And, those who spent so much money on studies have no clues on getting back their investment. The knowledge accumulated stay as water in the reservoir waiting to be released for irrigating the lands to make them fertile. With a nonchalant thought, he put it as “…The consequence is that while he is reading Adam Smith, Ricardo, and Say, he runs his father in debt irretrievably. - p.26”

 

It is the man who is inventing the complexities in the world. His eccentricities become, sometimes, a cultural or social change in a massive scale. Colleges and universities do plenty of modern improvements and inventions. But there exists an illusive idea on them as there is no positive advance. One gets distracted out of his normal life if he looks keenly into them. Thoreau strongly refuted them, “They are but improved means to an unimproved end, an end which it was already but too easy to arrive at; as railroads lead to Boston or New York. We are in great haste to construct a magnetic telegraph from Maine to Texas; but Maine and Texas; it may be, have nothing important to communicate. - p.26”

 

Man uses animals for his work. Right from tilling the soil to performing experiments about his physiological discoveries, animals play an important role in leading the mankind to the future.  Thoreau might not have withstood today’s inhuman research projects happening everywhere in the world.  Animal slaughters and experimentation on animals is too far a cynic, dominant exhilaration of human nature for him. He wrote, “Certainly no nation that lived simply in all respects, that is, no nation of philosophers, would commit so great a blunder as to use the labor of animals…. When men begin to do, not merely unnecessary or artistic, but luxurious and idle work, with their assistance, it is inevitable that a few do all the exchange work with the oxen, or, in other words, become the slaves of the strongest. Man thus not only works for the animal within him, but, for a symbol of this, he works for the animal without him. - p.28”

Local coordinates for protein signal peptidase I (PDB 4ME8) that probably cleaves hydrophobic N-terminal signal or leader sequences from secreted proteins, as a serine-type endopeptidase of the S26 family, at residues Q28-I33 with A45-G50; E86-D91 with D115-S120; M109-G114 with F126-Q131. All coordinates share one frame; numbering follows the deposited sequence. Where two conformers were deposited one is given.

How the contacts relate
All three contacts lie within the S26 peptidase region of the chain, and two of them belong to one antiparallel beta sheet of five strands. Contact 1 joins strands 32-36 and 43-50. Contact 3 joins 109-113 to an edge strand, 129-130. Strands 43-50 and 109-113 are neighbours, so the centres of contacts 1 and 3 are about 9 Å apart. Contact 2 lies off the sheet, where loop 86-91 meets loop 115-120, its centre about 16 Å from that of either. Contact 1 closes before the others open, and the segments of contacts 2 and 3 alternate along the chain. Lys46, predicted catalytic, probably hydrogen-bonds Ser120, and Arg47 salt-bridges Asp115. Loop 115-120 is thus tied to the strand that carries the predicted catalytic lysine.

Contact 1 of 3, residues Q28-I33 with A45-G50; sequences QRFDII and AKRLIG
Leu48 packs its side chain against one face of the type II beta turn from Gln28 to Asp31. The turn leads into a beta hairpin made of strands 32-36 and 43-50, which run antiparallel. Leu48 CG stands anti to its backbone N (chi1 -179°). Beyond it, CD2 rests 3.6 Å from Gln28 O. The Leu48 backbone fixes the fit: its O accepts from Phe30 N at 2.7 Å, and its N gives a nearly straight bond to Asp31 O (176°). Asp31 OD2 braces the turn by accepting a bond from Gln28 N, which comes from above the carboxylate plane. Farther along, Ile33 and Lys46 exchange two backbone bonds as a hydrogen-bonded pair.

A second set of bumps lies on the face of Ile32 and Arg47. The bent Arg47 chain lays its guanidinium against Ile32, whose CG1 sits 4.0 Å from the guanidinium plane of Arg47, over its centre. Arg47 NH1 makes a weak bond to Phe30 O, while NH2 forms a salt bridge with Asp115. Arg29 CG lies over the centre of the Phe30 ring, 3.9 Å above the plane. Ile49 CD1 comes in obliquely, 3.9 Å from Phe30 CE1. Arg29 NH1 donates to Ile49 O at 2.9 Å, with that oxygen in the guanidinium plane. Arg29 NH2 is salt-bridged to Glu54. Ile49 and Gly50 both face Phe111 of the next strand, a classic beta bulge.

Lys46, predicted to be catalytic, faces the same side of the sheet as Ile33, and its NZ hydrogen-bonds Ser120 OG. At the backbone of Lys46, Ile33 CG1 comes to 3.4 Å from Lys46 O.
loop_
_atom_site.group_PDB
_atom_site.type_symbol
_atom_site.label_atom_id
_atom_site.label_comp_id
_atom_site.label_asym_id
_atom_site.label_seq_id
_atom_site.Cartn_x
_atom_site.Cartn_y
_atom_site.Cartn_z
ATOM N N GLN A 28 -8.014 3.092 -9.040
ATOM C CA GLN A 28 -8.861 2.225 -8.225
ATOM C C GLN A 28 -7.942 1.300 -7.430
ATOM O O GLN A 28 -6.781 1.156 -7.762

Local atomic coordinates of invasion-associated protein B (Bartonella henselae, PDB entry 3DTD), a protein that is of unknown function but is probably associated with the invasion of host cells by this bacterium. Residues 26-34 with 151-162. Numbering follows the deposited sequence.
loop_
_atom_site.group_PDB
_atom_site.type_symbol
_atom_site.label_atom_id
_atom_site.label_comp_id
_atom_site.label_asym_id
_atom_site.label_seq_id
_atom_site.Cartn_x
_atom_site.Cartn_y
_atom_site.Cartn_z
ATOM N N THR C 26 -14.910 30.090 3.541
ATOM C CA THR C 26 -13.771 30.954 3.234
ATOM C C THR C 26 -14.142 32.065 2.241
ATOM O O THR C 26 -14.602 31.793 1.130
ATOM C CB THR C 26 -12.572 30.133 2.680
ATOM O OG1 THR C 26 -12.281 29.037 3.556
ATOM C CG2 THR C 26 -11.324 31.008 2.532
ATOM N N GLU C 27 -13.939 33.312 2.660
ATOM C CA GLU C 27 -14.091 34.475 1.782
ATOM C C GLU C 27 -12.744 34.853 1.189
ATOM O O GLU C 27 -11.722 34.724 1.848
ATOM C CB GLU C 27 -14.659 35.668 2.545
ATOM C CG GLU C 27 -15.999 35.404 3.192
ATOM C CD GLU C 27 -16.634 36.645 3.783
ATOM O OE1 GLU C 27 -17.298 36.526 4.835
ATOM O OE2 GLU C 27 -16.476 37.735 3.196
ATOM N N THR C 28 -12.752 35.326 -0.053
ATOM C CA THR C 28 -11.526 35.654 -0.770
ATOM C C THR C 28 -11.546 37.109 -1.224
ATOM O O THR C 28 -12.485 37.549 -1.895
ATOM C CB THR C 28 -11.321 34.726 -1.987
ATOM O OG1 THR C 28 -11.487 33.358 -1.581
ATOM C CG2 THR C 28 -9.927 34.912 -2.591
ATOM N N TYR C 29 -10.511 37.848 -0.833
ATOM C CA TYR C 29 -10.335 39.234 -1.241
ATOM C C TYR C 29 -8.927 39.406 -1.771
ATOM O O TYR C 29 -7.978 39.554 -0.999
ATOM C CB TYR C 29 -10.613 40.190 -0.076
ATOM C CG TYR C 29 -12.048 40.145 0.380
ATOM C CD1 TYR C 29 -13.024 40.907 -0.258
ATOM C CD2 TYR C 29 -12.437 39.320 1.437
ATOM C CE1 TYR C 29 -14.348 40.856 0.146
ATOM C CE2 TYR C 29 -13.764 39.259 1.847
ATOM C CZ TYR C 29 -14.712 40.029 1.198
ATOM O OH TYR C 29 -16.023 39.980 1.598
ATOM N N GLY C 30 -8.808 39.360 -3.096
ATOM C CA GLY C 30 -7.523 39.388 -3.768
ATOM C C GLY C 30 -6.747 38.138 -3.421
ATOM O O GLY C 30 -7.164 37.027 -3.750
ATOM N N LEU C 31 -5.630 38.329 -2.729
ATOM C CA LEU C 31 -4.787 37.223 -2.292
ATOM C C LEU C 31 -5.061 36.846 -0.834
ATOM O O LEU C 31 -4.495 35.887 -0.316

A town is branded as big or small based on the number of large buildings and monuments it hosts as a symbol of its longevity and tradition. Kings and emperors built towers and temples in their capitals to exemplify their architectural skills and manpower. Taxes and fines contributed to the building up of this economy.  But, only few of them endured the tides of time. Modern day people see them as a mere symbol of mystery and luxury.

 

Thoreau put these feelings with much more audacity. “How much more admirable the Bhagvat-Geeta than all the ruins of the East? Towers and temples are the luxury of princes. A simple and independent mind does not toil at the bidding of any prince. Genius is not a retainer to any emperor, nor is its material silver, or gold, or marble, except to a trifling extent. - p.28 “

 

Similar is his notion on the concept of philanthrophy, according to him, is a virtue which is overrated and appreciated by mankind in general. He added that it was those who with their selfishness kept in high regard as otherwise a charity that hides the multitude of sins.  When he thought of religious saints and prophets who propagate the message of God to heal the pain of the mankind, he believed that one’s communication with the saints would corrupt the manners and console the fears rather than confirming the hopes of man.

 

Epic writings stood against all times. They are invaluable and esteemed objects the mankind can cherish for centuries. Henry David Thoreau had a rational vision on most aspects of life though it appeared radical to many of his readers.

To be continued tomorrow.